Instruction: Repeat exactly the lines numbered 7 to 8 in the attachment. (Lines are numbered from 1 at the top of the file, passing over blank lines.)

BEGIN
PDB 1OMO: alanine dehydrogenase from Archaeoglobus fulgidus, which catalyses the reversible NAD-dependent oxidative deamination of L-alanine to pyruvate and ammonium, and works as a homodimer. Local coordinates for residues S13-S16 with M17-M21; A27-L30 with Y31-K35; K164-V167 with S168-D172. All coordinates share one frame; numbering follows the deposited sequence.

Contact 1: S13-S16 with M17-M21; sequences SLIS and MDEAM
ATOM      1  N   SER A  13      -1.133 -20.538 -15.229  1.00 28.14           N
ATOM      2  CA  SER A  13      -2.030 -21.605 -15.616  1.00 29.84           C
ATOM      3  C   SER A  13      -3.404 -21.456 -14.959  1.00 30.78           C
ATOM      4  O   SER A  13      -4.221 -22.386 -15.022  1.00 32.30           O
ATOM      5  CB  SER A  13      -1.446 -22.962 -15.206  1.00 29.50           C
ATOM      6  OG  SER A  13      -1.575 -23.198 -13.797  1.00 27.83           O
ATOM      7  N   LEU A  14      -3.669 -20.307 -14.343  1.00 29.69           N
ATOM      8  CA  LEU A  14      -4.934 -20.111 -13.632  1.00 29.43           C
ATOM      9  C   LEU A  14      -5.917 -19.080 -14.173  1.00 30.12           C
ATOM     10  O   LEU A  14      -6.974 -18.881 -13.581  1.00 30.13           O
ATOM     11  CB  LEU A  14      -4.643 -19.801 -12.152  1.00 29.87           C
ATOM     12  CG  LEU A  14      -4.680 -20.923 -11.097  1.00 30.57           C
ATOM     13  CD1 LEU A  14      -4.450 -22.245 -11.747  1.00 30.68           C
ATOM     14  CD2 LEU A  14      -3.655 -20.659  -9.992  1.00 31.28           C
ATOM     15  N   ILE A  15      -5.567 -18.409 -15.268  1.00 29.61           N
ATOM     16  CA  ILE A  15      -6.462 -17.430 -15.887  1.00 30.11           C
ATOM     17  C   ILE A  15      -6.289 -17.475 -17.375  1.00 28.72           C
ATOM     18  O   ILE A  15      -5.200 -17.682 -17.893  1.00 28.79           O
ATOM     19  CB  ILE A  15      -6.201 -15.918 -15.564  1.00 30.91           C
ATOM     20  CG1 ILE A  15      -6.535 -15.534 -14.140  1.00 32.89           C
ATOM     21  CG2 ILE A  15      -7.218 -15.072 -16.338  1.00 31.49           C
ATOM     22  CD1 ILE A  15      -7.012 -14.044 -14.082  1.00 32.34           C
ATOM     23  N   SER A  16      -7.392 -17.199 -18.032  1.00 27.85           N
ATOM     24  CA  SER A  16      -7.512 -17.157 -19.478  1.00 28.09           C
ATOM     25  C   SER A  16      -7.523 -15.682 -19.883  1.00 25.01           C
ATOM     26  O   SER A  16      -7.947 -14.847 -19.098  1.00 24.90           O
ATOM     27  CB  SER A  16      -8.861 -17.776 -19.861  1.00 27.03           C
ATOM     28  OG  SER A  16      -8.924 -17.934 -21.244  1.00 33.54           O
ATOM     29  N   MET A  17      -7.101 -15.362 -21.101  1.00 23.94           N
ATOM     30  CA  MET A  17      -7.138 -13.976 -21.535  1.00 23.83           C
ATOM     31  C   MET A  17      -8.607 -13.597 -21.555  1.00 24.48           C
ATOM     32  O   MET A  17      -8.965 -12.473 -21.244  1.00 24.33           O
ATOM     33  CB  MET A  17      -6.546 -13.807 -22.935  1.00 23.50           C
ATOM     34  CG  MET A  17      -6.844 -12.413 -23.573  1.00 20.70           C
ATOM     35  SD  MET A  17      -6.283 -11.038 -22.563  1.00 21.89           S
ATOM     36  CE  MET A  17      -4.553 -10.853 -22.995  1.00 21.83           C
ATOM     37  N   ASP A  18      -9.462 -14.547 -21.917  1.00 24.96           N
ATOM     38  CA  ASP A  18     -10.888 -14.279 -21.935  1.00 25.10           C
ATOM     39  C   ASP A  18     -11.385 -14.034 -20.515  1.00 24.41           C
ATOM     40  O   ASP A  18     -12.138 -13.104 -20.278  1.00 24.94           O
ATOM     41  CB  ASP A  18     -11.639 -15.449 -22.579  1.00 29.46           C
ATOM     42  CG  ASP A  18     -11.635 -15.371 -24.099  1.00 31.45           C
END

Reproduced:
ATOM      5  CB  SER A  13      -1.446 -22.962 -15.206  1.00 29.50           C
ATOM      6  OG  SER A  13      -1.575 -23.198 -13.797  1.00 27.83           O